bird10.0.0.5Client machine
cli[1-11] 10.0.0.[6-17]Other client machines

If this is the first time an NIS scheme is being developed, it should be thoroughly planned ahead of time. Regardless of network size, several decisions need to be made as part of the planning process.

29.4.3.1. Choosing a NIS Domain Name

When a client broadcasts its requests for info, it includes the name of the NIS domain that it is part of. This is how multiple servers on one network can tell which server should answer which request. Think of the NIS domain name as the name for a group of hosts.

Some organizations choose to use their Internet domain name for their NIS domain name. This is not recommended as it can cause confusion when trying to debug network problems. The NIS domain name should be unique within the network and it is helpful if it describes the group of machines it represents. For example, the Art department at Acme Inc. might be in the acme-art NIS domain. This example will use the domain name test-domain.

However, some non-FreeBSD operating systems require the NIS domain name to be the same as the Internet domain name. If one or more machines on the network have this restriction, the Internet domain name must be used as the NIS domain name.

29.4.3.2. Physical Server Requirements

There are several things to keep in mind when choosing a machine to use as a NIS server. Since NIS clients depend upon the availability of the server, choose a machine that is not rebooted frequently. The NIS server should ideally be a stand alone machine whose sole purpose is to be an NIS server. If the network is not heavily used, it is acceptable to put the NIS server on a machine running other services. However, if the NIS server becomes unavailable, it will adversely affect all NIS clients.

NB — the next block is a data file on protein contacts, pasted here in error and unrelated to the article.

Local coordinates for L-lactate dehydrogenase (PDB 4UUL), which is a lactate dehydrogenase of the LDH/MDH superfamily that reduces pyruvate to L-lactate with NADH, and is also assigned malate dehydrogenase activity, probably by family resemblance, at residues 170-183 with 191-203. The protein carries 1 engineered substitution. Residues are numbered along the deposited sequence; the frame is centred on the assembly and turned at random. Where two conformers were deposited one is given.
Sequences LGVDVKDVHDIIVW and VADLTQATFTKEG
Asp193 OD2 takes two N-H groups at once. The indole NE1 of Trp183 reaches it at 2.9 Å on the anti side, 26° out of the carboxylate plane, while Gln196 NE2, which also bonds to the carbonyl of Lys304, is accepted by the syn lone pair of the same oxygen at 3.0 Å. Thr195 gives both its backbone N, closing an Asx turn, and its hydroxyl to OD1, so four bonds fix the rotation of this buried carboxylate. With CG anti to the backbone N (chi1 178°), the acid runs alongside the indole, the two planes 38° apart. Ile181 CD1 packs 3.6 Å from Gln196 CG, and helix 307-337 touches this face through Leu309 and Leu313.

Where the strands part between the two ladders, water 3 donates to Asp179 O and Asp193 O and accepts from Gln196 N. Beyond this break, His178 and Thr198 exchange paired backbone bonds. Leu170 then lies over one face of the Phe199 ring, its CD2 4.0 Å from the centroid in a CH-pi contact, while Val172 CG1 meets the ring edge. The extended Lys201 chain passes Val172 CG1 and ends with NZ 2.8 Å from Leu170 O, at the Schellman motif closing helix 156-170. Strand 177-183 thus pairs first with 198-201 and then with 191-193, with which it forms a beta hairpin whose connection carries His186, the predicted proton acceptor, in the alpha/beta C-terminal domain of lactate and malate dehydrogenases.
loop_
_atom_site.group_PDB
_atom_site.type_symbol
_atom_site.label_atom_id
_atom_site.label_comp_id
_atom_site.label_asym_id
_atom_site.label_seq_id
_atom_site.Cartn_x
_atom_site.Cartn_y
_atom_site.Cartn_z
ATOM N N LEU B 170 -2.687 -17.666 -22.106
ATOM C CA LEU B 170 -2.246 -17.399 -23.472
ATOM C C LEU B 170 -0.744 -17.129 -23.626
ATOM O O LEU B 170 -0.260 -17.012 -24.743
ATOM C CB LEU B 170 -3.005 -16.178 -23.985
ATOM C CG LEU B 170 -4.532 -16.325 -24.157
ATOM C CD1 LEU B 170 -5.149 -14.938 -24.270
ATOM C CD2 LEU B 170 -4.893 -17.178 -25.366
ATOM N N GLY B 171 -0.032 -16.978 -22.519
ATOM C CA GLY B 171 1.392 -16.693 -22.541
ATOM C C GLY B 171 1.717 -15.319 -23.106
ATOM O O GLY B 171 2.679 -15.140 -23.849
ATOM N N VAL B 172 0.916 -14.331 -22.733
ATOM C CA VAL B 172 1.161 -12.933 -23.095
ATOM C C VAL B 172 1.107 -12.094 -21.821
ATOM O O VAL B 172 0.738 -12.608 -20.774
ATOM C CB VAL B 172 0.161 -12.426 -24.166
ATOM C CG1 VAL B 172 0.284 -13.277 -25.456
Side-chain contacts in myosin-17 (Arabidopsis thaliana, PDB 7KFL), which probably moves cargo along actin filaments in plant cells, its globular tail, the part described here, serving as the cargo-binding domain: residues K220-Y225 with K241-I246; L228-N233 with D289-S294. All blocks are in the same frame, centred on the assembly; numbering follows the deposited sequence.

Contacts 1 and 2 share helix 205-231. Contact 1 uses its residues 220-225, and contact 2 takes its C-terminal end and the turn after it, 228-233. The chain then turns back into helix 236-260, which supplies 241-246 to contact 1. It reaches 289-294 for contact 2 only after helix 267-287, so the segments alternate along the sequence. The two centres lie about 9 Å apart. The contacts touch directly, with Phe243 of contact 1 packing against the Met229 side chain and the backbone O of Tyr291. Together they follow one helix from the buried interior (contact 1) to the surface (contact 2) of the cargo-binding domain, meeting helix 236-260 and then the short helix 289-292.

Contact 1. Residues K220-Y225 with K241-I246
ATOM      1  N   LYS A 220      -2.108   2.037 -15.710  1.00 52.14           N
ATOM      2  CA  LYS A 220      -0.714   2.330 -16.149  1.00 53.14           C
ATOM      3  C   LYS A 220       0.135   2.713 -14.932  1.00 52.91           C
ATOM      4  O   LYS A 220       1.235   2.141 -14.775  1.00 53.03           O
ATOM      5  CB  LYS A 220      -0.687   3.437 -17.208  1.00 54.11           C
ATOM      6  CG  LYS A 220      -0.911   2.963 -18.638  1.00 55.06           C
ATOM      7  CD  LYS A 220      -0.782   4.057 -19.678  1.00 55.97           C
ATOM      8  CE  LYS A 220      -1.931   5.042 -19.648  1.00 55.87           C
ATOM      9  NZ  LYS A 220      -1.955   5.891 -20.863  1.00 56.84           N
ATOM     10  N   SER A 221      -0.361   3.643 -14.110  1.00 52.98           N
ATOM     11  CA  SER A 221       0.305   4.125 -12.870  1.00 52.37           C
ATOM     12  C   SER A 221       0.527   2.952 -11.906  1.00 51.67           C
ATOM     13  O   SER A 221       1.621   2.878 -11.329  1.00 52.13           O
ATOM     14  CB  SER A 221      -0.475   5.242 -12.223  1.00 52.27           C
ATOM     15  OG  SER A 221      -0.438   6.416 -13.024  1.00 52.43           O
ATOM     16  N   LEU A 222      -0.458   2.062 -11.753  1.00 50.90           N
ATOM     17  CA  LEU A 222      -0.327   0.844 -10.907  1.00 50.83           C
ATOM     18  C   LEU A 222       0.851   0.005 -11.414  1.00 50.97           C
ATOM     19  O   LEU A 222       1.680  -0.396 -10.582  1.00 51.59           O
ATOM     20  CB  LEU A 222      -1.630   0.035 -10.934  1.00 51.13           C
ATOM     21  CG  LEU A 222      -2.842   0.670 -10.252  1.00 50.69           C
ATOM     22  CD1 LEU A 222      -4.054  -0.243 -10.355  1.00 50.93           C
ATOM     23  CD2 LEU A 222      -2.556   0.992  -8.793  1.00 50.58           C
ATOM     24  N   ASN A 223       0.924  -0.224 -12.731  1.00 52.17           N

29.4.4. Configuring the NIS Master Server

The canonical copies of all NIS files are stored on the master server. The databases used to store the information are called NIS maps. In FreeBSD, these maps are stored in /var/yp/[domainname] where [domainname] is the name of the NIS domain. Since multiple domains are supported, it is possible to have several directories, one for each domain. Each domain will have its own independent set of maps.

NIS master and slave servers handle all NIS requests through ypserv(8). This daemon is responsible for receiving incoming requests from NIS clients, translating the requested domain and map name to a path to the corresponding database file, and transmitting data from the database back to the client.

Setting up a master NIS server can be relatively straight forward, depending on environmental needs. Since FreeBSD provides built-in NIS support, it only needs to be enabled by adding the following lines to /etc/rc.conf:

  1. nisdomainname="test-domain"

    This line sets the NIS domain name to test-domain.

  2. nis_server_enable="YES"

    This automates the start up of the NIS server processes when the system boots.

  3. nis_yppasswdd_enable="YES"

    This enables the rpc.yppasswdd(8) daemon so that users can change their NIS password from a client machine.

Care must be taken in a multi-server domain where the server machines are also NIS clients. It is generally a good idea to force the servers to bind to themselves rather than allowing them to broadcast bind requests and possibly become bound to each other. Strange failure modes can result if one server goes down and others are dependent upon it. Eventually, all the clients will time out and attempt to bind to other servers, but the delay involved can be considerable and the failure mode is still present since the servers might bind to each other all over again.

A server that is also a client can be forced to bind to a particular server by adding these additional lines to /etc/rc.conf: